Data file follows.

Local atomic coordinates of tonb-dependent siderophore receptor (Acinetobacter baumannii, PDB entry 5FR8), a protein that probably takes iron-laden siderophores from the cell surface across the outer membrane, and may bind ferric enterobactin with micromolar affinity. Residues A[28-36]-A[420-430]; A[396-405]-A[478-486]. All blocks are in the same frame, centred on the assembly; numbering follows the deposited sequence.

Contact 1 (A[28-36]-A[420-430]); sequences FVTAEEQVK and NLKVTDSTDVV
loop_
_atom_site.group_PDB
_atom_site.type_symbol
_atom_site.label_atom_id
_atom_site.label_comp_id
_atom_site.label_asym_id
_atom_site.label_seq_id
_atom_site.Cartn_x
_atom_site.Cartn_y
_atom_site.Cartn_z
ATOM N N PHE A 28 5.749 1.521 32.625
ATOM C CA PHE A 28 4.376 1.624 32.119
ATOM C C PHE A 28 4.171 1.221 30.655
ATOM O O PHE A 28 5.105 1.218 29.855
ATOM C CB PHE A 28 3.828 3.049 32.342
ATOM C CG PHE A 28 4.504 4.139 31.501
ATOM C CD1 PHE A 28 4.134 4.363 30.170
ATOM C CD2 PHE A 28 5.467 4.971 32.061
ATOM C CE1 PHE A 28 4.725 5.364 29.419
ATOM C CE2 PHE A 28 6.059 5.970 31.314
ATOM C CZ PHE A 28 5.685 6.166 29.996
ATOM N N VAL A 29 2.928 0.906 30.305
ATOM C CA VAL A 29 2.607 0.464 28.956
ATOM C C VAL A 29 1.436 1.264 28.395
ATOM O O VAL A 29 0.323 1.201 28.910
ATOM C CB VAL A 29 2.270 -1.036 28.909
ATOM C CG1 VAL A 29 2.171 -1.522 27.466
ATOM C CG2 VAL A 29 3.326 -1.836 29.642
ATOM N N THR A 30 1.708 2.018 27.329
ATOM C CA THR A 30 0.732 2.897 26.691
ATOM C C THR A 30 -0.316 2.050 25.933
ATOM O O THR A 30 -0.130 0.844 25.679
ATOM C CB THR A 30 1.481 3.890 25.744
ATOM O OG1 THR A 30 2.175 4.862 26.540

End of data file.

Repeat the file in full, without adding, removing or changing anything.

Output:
Local atomic coordinates of tonb-dependent siderophore receptor (Acinetobacter baumannii, PDB entry 5FR8), a protein that probably takes iron-laden siderophores from the cell surface across the outer membrane, and may bind ferric enterobactin with micromolar affinity. Residues A[28-36]-A[420-430]; A[396-405]-A[478-486]. All blocks are in the same frame, centred on the assembly; numbering follows the deposited sequence.

Contact 1 (A[28-36]-A[420-430]); sequences FVTAEEQVK and NLKVTDSTDVV
loop_
_atom_site.group_PDB
_atom_site.type_symbol
_atom_site.label_atom_id
_atom_site.label_comp_id
_atom_site.label_asym_id
_atom_site.label_seq_id
_atom_site.Cartn_x
_atom_site.Cartn_y
_atom_site.Cartn_z
ATOM N N PHE A 28 5.749 1.521 32.625
ATOM C CA PHE A 28 4.376 1.624 32.119
ATOM C C PHE A 28 4.171 1.221 30.655
ATOM O O PHE A 28 5.105 1.218 29.855
ATOM C CB PHE A 28 3.828 3.049 32.342
ATOM C CG PHE A 28 4.504 4.139 31.501
ATOM C CD1 PHE A 28 4.134 4.363 30.170
ATOM C CD2 PHE A 28 5.467 4.971 32.061
ATOM C CE1 PHE A 28 4.725 5.364 29.419
ATOM C CE2 PHE A 28 6.059 5.970 31.314
ATOM C CZ PHE A 28 5.685 6.166 29.996
ATOM N N VAL A 29 2.928 0.906 30.305
ATOM C CA VAL A 29 2.607 0.464 28.956
ATOM C C VAL A 29 1.436 1.264 28.395
ATOM O O VAL A 29 0.323 1.201 28.910
ATOM C CB VAL A 29 2.270 -1.036 28.909
ATOM C CG1 VAL A 29 2.171 -1.522 27.466
ATOM C CG2 VAL A 29 3.326 -1.836 29.642
ATOM N N THR A 30 1.708 2.018 27.329
ATOM C CA THR A 30 0.732 2.897 26.691
ATOM C C THR A 30 -0.316 2.050 25.933
ATOM O O THR A 30 -0.130 0.844 25.679
ATOM C CB THR A 30 1.481 3.890 25.744
ATOM O OG1 THR A 30 2.175 4.862 26.540